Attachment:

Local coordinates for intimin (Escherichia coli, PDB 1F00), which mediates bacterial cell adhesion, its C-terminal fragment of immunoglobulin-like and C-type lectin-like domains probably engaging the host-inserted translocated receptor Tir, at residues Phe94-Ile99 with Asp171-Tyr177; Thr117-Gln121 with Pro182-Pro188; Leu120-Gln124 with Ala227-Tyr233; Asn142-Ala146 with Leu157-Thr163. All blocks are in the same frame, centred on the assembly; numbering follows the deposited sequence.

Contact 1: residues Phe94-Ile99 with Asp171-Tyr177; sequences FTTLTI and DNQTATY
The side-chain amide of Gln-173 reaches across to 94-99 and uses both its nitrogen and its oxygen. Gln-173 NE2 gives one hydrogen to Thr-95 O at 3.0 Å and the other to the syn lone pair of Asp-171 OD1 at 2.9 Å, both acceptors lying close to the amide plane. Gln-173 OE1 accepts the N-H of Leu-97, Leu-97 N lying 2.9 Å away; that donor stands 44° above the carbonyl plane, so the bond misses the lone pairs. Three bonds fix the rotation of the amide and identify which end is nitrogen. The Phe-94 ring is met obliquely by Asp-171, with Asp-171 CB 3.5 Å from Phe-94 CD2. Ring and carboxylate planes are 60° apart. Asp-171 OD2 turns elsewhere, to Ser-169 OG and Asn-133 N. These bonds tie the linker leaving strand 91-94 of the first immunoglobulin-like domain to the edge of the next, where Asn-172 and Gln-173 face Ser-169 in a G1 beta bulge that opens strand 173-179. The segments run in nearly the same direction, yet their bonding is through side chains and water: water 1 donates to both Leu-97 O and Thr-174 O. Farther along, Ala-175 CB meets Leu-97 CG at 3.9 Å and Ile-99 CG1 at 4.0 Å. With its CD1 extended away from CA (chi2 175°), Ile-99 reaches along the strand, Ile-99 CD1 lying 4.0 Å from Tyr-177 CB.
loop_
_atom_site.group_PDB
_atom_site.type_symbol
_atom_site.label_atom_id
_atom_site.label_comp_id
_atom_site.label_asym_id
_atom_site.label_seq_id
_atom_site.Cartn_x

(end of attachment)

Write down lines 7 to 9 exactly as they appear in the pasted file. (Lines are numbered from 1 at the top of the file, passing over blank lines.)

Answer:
_atom_site.label_atom_id
_atom_site.label_comp_id
_atom_site.label_asym_id